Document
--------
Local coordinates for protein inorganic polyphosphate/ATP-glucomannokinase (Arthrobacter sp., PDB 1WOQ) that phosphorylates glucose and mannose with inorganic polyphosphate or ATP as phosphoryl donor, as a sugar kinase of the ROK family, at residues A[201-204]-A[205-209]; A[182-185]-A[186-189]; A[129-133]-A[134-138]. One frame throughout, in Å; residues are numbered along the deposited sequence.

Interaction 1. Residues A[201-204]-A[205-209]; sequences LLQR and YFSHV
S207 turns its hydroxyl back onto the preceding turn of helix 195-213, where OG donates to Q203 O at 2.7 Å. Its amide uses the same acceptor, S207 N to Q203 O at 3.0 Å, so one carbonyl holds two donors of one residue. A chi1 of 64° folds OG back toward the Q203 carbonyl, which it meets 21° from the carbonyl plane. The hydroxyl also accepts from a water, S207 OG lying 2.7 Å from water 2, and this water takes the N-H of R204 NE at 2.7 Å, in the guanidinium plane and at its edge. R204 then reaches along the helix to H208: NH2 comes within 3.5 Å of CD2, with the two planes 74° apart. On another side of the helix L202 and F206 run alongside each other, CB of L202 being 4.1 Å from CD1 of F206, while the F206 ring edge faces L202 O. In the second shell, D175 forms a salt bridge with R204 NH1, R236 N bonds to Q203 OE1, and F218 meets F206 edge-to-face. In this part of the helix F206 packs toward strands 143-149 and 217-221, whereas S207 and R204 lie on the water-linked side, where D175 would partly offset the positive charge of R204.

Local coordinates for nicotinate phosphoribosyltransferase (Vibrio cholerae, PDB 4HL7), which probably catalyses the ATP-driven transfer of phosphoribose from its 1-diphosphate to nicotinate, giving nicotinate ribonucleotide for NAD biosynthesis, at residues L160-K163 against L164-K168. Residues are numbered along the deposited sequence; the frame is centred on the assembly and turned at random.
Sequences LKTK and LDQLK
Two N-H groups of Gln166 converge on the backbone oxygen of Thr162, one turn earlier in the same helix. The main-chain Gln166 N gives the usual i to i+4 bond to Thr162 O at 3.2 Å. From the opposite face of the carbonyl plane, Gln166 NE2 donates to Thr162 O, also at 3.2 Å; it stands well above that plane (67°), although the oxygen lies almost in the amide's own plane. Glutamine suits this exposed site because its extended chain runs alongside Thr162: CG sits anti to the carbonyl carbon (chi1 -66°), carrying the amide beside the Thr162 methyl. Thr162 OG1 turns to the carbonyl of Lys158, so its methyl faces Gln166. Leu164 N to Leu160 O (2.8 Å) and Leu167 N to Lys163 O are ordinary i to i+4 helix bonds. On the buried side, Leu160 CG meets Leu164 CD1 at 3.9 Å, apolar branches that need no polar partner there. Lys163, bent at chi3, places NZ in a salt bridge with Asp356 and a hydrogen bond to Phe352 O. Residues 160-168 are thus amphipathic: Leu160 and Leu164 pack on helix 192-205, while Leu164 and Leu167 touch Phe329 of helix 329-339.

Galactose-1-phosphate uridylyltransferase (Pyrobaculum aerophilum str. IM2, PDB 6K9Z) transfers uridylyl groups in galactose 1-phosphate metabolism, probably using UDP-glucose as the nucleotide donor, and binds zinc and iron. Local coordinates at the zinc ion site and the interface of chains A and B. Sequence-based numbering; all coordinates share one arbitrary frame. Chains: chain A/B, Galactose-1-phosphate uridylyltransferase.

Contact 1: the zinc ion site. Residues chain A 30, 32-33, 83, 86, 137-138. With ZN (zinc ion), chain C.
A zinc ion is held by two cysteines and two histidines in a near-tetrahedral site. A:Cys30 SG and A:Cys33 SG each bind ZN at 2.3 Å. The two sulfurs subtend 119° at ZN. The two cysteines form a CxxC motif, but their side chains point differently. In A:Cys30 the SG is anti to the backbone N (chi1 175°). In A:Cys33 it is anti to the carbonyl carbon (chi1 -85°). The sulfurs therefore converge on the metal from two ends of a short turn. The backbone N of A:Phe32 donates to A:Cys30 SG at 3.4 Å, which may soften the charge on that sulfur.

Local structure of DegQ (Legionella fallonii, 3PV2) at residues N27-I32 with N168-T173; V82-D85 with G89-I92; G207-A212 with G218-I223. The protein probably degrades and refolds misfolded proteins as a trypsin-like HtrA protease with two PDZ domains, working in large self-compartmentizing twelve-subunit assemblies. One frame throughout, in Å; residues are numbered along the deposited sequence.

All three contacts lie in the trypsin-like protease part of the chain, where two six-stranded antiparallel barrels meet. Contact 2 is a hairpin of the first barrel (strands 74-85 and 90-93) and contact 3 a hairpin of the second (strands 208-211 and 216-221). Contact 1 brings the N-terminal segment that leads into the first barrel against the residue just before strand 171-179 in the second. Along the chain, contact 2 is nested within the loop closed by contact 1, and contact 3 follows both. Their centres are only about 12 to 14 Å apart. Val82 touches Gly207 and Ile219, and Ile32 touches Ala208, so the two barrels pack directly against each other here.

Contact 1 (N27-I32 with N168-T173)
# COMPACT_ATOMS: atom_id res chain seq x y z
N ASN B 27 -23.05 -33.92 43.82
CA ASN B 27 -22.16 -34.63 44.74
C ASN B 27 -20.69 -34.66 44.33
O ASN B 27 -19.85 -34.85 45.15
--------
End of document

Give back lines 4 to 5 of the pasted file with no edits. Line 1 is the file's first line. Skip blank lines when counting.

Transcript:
Local coordinates for nicotinate phosphoribosyltransferase (Vibrio cholerae, PDB 4HL7), which probably catalyses the ATP-driven transfer of phosphoribose from its 1-diphosphate to nicotinate, giving nicotinate ribonucleotide for NAD biosynthesis, at residues L160-K163 against L164-K168. Residues are numbered along the deposited sequence; the frame is centred on the assembly and turned at random.
Sequences LKTK and LDQLK